I find that a lot of hiring processes fail for a similar reason. One part of the hiring process either fails or, more usually is ignored, and the company ends up hiring a square peg that they then try to pound into a round hole.

Why Are We So Bad?

As sales managers or business owners, we have lots and lots of things to occupy our days and hiring is usually way down the list. We may go months, or even years, before we need to exercise whatever hiring skills we might have.

Consequently, those skills, which are marginal at best, become rusty and less effective. The situation is amplified because we have no proven hiring process in place that we can bring into play when needed.

A Good Hiring Process

I’ve hired more than my share of sales duds over the years and watched while some of my sales management consulting clients did the same. In my article titled Luck is Not a Hiring Tool, I talk about how I might as well have flipped a coin and saved myself a lot of wasted interviewing time.

Here’s a simple, three-part sales hiring process that is easy to implement when needed. Remember, this is a three-legged hiring process and if one of the legs isn’t done, or isn’t done properly, you’ll fall off the stool.

Part 1: Have a structured interview format.
This should consist of a series of three, maybe four, sets of interview questions, each intended for a specific purpose:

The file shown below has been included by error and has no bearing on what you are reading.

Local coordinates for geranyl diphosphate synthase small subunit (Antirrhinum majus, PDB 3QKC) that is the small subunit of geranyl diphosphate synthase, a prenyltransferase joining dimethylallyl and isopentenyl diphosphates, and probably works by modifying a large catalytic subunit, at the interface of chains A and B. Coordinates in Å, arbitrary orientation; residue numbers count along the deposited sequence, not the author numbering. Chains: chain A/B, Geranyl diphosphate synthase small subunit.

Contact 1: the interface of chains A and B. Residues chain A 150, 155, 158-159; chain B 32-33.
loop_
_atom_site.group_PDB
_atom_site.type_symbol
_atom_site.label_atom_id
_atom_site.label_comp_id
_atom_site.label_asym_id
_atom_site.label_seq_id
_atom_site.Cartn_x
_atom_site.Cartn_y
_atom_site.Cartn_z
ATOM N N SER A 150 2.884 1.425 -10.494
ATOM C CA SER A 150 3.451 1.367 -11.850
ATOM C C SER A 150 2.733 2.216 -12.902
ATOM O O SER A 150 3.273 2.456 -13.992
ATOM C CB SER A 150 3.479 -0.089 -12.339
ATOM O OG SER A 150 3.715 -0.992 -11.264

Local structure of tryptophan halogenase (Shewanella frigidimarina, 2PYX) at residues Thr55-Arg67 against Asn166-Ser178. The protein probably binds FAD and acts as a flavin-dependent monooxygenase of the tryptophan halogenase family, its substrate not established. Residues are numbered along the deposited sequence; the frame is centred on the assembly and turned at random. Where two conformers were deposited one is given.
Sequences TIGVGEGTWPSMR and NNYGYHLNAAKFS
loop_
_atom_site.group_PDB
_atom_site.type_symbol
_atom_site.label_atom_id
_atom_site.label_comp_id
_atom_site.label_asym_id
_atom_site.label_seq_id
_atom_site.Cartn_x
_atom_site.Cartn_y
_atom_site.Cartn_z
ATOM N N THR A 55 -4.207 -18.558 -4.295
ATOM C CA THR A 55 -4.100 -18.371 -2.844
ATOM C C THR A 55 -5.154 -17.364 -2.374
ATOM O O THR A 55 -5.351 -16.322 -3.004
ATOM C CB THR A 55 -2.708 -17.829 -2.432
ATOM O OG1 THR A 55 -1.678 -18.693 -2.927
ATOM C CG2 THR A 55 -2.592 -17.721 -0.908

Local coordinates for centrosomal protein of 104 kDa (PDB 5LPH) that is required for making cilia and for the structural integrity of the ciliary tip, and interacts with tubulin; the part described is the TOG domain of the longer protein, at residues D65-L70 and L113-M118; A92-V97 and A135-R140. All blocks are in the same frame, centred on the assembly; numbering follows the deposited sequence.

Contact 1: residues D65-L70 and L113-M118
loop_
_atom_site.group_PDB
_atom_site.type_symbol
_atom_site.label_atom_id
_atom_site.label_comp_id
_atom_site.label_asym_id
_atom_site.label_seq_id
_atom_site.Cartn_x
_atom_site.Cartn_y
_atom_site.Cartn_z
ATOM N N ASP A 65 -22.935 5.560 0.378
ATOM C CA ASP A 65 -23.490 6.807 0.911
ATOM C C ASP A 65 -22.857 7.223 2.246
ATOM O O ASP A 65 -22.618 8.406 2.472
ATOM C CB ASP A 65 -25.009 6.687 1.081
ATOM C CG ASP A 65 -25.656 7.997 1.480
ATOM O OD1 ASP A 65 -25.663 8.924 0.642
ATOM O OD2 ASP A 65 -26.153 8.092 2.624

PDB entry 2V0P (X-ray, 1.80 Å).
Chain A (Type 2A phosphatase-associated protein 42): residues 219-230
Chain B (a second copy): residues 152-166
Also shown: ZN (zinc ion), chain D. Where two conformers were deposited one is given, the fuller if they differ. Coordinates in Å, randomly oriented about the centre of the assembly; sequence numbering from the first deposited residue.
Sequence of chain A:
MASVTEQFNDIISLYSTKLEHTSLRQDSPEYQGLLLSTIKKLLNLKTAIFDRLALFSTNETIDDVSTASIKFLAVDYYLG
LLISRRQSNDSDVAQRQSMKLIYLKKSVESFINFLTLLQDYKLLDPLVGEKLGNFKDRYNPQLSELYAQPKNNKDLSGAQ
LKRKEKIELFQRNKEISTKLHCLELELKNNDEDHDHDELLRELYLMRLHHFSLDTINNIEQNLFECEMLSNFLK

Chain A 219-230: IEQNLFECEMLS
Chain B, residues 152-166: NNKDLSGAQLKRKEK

• a screening interview to get first impressions,
  • a general interview that delves more into the individual,
  • a third interview that has sales-related questions to help determine if the person knows how to sell,
  • And a last interview with questions around the company and your industry to see how good the fit is.

Part 2: Check references.
Most companies don’t check references and candidates know that. In fact, some count on it. You may dislike doing them, but you leave yourself wide open to problems if you don’t do them. When doing reference checks, don’t only listen to what people say, but be sensitive to what they don’t say as well. One technique I recommend is to call the reference after hours when you know the person won’t be there. Then leave a voice mail message asking them to only call you back if they want to give a reference. The non-call tells you a lot.

Part 3: Use a sales assessment.
There are a lot of good assessments out there and, of course, I’d like you to use our Sales Temperament Assessment. A sales assessment gives you an independent, third-party, unbiased look at the candidate. Are assessments always accurate? No. But they’ll provide more accurate insights into the individual than just reading their resume.

Putting the Pieces Together